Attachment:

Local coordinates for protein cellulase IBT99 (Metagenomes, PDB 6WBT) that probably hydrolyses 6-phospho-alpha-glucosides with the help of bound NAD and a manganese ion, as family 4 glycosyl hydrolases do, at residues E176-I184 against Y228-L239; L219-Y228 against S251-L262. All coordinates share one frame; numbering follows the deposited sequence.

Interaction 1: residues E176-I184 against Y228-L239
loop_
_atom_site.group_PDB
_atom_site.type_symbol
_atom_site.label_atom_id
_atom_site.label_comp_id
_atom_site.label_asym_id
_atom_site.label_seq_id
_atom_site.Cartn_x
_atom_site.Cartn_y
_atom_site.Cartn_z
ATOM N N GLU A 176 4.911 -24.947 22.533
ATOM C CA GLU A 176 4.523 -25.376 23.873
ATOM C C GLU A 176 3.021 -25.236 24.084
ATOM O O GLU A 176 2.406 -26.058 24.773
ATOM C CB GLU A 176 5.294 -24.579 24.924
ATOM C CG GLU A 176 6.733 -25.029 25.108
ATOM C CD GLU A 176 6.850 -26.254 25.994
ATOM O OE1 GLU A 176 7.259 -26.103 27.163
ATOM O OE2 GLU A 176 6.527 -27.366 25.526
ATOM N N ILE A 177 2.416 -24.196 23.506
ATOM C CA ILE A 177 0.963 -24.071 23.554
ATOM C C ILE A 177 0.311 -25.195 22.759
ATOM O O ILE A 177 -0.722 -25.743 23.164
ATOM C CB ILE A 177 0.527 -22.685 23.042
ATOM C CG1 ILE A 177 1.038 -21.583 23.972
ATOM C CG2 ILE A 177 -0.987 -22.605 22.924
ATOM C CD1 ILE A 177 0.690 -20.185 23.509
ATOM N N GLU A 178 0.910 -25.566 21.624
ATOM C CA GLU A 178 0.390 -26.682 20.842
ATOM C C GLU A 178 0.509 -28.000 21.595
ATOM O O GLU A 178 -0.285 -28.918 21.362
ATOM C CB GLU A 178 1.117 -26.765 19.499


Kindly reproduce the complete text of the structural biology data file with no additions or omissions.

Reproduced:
Local coordinates for protein cellulase IBT99 (Metagenomes, PDB 6WBT) that probably hydrolyses 6-phospho-alpha-glucosides with the help of bound NAD and a manganese ion, as family 4 glycosyl hydrolases do, at residues E176-I184 against Y228-L239; L219-Y228 against S251-L262. All coordinates share one frame; numbering follows the deposited sequence.

Interaction 1: residues E176-I184 against Y228-L239
loop_
_atom_site.group_PDB
_atom_site.type_symbol
_atom_site.label_atom_id
_atom_site.label_comp_id
_atom_site.label_asym_id
_atom_site.label_seq_id
_atom_site.Cartn_x
_atom_site.Cartn_y
_atom_site.Cartn_z
ATOM N N GLU A 176 4.911 -24.947 22.533
ATOM C CA GLU A 176 4.523 -25.376 23.873
ATOM C C GLU A 176 3.021 -25.236 24.084
ATOM O O GLU A 176 2.406 -26.058 24.773
ATOM C CB GLU A 176 5.294 -24.579 24.924
ATOM C CG GLU A 176 6.733 -25.029 25.108
ATOM C CD GLU A 176 6.850 -26.254 25.994
ATOM O OE1 GLU A 176 7.259 -26.103 27.163
ATOM O OE2 GLU A 176 6.527 -27.366 25.526
ATOM N N ILE A 177 2.416 -24.196 23.506
ATOM C CA ILE A 177 0.963 -24.071 23.554
ATOM C C ILE A 177 0.311 -25.195 22.759
ATOM O O ILE A 177 -0.722 -25.743 23.164
ATOM C CB ILE A 177 0.527 -22.685 23.042
ATOM C CG1 ILE A 177 1.038 -21.583 23.972
ATOM C CG2 ILE A 177 -0.987 -22.605 22.924
ATOM C CD1 ILE A 177 0.690 -20.185 23.509
ATOM N N GLU A 178 0.910 -25.566 21.624
ATOM C CA GLU A 178 0.390 -26.682 20.842
ATOM C C GLU A 178 0.509 -28.000 21.595
ATOM O O GLU A 178 -0.285 -28.918 21.362
ATOM C CB GLU A 178 1.117 -26.765 19.499